A confirmed 35 deaths, 8,000 homes destroyed, and 20,000 people left homeless.
Unless you are keen student of Barbadian history, have an elderly relative who related their first hand experience, or are otherwise enlightened, these statistics might mean very little to you.
In fact, they might appear foreign to the point that you think to a fearsome natural disaster internationally. But, believe it or not, that was the reality of Barbados on September 22, 1955 when a devastating Hurricane Janet struck the island.
Now 57 years later on the anniversary of the natural disaster, the perennial questions have resurfaced: Have we learnt the lessons from Hurricane Janet? Are we better prepared for such disasters? Were a similar weather system to strike in 2012 how would we fare?
The answers to at least the first two questions are easy, since any response would have to be in the affirmative.
Answering the third question is not so obvious, considering the $37 million in damage Tropical Storm Tomas inflicted on 1,000 homes on October 30 two years ago.
Let’s start with a few of the positives. Barbados has a functioning, though not perfect, Department of Emergency Management, and has had a storm relief agency of some type since the 1940s.
This is complimented by a network of agencies, which have developed over time, and contribute to the overall coordination of incident preparedness and responses.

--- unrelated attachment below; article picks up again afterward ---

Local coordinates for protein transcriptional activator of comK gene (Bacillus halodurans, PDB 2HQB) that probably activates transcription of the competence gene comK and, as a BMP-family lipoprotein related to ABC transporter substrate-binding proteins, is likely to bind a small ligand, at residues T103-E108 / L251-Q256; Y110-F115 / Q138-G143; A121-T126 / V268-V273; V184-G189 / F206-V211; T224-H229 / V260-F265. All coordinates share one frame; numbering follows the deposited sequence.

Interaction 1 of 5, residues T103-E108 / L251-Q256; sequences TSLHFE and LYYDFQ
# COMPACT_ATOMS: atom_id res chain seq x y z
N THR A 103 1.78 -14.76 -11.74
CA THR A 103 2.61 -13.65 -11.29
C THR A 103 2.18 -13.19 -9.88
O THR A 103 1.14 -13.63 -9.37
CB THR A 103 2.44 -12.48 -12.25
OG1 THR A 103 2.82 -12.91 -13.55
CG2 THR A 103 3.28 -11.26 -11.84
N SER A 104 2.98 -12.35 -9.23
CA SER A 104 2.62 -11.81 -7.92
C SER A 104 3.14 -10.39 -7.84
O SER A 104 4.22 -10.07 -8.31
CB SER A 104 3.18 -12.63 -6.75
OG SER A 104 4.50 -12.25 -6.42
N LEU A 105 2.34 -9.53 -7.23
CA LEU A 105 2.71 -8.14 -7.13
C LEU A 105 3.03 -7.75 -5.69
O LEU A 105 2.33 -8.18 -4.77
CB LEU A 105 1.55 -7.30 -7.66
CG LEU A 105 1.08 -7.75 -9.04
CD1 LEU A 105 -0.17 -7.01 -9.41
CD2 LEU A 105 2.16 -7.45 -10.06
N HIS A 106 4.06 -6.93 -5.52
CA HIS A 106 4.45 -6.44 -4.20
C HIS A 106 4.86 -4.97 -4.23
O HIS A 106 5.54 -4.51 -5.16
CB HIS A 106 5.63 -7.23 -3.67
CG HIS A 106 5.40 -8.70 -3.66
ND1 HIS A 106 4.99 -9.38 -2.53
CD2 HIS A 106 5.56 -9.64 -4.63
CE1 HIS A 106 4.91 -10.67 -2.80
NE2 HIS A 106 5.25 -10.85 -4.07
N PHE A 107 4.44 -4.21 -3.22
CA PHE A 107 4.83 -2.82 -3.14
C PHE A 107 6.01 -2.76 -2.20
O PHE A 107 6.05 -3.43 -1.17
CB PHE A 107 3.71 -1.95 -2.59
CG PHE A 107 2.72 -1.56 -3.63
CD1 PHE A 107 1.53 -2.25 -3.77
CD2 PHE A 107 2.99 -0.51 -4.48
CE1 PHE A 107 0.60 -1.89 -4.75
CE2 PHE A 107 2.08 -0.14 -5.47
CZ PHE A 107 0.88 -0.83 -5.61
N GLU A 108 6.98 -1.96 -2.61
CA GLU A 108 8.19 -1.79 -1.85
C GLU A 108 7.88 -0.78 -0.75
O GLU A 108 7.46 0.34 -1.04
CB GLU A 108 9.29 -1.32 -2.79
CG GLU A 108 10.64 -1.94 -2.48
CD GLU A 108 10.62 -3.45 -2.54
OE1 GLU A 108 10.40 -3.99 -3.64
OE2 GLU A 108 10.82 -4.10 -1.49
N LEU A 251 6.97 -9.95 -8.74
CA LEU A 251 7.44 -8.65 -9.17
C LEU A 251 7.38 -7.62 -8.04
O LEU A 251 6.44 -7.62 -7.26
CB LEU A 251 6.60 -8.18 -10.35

It is also without question that the country’s housing stock has improved compared to when an unwelcome Hurricane Janet did her damage.
Then there is widespread available of affordable home insurance, enabling those with ability to pay an opportunity to recover their losses.
This of course is not an exhaustive list, as is the case with those things that can be considered negative. If the response to Tomas is any gauge, however, as well as other events, we still have some way to go when it comes to hurricane preparedness. As a country surrounded by water, the fact that the main electricity plant, and key drivers of economic activity, the hotel sector, is located largely on the coast rightly are a source of concern. Questions remain about the absence of certain mandatory building standards, and the fact Tomas could damage 1,000 houses in modern day Barbados suggests our building stock is still not adequate. And that has nothing to do with the fact that even the best designed and built hurricane resistant property would find it hard to withstand mother nature’s fury. Also of concern is the ironic situation, made public recently in both Houses of Parliament that not one cent of more than $30 million deposited in a national Catastrophe Fund could be used because of legislative inadequacy. By no stretch of the imagination is 2012 Barbados as badly off infrastructure and financial resource wise as it was when Hurricane Janet came calling nearly six decades ago. That said, the mantra often repeated at this time of year, that “God is a Bajan”, is not an adequate insurance policy. We all need to take this business of hurricane preparedness, and disaster preparedness generally, much more seriously. Last weekend’s anniversary of the most deadly storm to affect Barbados in recent memory is a timely reminder of what we need to do.